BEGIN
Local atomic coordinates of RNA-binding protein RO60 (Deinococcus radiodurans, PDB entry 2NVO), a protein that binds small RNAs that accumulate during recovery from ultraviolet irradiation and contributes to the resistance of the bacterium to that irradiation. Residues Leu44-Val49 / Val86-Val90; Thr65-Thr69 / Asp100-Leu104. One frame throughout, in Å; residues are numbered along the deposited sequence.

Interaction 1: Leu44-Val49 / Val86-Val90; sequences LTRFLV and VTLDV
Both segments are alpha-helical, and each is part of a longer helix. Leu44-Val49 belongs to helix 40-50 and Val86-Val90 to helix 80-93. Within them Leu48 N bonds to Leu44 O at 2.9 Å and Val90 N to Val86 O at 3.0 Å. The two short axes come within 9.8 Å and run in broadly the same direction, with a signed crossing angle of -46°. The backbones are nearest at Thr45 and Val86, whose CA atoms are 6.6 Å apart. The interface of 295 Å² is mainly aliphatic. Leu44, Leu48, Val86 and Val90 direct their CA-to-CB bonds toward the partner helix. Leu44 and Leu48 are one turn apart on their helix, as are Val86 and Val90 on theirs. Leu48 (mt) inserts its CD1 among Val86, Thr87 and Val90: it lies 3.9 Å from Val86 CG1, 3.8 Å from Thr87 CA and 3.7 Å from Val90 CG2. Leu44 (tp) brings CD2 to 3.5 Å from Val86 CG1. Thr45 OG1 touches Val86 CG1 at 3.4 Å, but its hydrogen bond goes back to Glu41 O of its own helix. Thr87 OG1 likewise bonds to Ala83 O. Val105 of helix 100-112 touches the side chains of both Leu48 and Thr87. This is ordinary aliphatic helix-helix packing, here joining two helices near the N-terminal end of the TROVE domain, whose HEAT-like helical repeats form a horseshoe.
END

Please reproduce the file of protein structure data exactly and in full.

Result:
Local atomic coordinates of RNA-binding protein RO60 (Deinococcus radiodurans, PDB entry 2NVO), a protein that binds small RNAs that accumulate during recovery from ultraviolet irradiation and contributes to the resistance of the bacterium to that irradiation. Residues Leu44-Val49 / Val86-Val90; Thr65-Thr69 / Asp100-Leu104. One frame throughout, in Å; residues are numbered along the deposited sequence.

Interaction 1: Leu44-Val49 / Val86-Val90; sequences LTRFLV and VTLDV
Both segments are alpha-helical, and each is part of a longer helix. Leu44-Val49 belongs to helix 40-50 and Val86-Val90 to helix 80-93. Within them Leu48 N bonds to Leu44 O at 2.9 Å and Val90 N to Val86 O at 3.0 Å. The two short axes come within 9.8 Å and run in broadly the same direction, with a signed crossing angle of -46°. The backbones are nearest at Thr45 and Val86, whose CA atoms are 6.6 Å apart. The interface of 295 Å² is mainly aliphatic. Leu44, Leu48, Val86 and Val90 direct their CA-to-CB bonds toward the partner helix. Leu44 and Leu48 are one turn apart on their helix, as are Val86 and Val90 on theirs. Leu48 (mt) inserts its CD1 among Val86, Thr87 and Val90: it lies 3.9 Å from Val86 CG1, 3.8 Å from Thr87 CA and 3.7 Å from Val90 CG2. Leu44 (tp) brings CD2 to 3.5 Å from Val86 CG1. Thr45 OG1 touches Val86 CG1 at 3.4 Å, but its hydrogen bond goes back to Glu41 O of its own helix. Thr87 OG1 likewise bonds to Ala83 O. Val105 of helix 100-112 touches the side chains of both Leu48 and Thr87. This is ordinary aliphatic helix-helix packing, here joining two helices near the N-terminal end of the TROVE domain, whose HEAT-like helical repeats form a horseshoe.